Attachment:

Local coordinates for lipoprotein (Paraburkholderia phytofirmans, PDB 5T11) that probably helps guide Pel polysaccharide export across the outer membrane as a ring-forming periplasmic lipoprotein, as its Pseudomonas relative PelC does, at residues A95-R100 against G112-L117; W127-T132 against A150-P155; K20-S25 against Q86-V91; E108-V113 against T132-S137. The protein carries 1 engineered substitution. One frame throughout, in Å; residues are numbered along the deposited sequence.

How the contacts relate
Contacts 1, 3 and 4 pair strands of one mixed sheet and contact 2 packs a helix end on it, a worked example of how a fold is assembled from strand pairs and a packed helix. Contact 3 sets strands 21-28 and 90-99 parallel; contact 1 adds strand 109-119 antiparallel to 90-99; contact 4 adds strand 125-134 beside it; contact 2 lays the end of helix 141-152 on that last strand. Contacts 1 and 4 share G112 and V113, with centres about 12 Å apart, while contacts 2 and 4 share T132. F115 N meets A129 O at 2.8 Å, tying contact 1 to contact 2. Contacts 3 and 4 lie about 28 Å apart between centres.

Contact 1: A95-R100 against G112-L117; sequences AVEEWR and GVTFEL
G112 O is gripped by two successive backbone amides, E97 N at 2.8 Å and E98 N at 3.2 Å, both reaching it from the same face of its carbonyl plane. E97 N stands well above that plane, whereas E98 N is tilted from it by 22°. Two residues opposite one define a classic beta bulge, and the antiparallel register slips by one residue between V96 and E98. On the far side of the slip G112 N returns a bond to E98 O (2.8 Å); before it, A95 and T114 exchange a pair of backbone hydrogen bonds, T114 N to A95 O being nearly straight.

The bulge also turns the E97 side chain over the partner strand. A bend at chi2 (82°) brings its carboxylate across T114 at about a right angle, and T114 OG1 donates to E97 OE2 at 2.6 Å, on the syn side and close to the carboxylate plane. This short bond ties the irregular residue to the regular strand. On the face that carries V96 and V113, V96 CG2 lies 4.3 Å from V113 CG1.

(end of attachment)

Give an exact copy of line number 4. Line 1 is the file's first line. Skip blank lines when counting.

Contact 1: A95-R100 against G112-L117; sequences AVEEWR and GVTFEL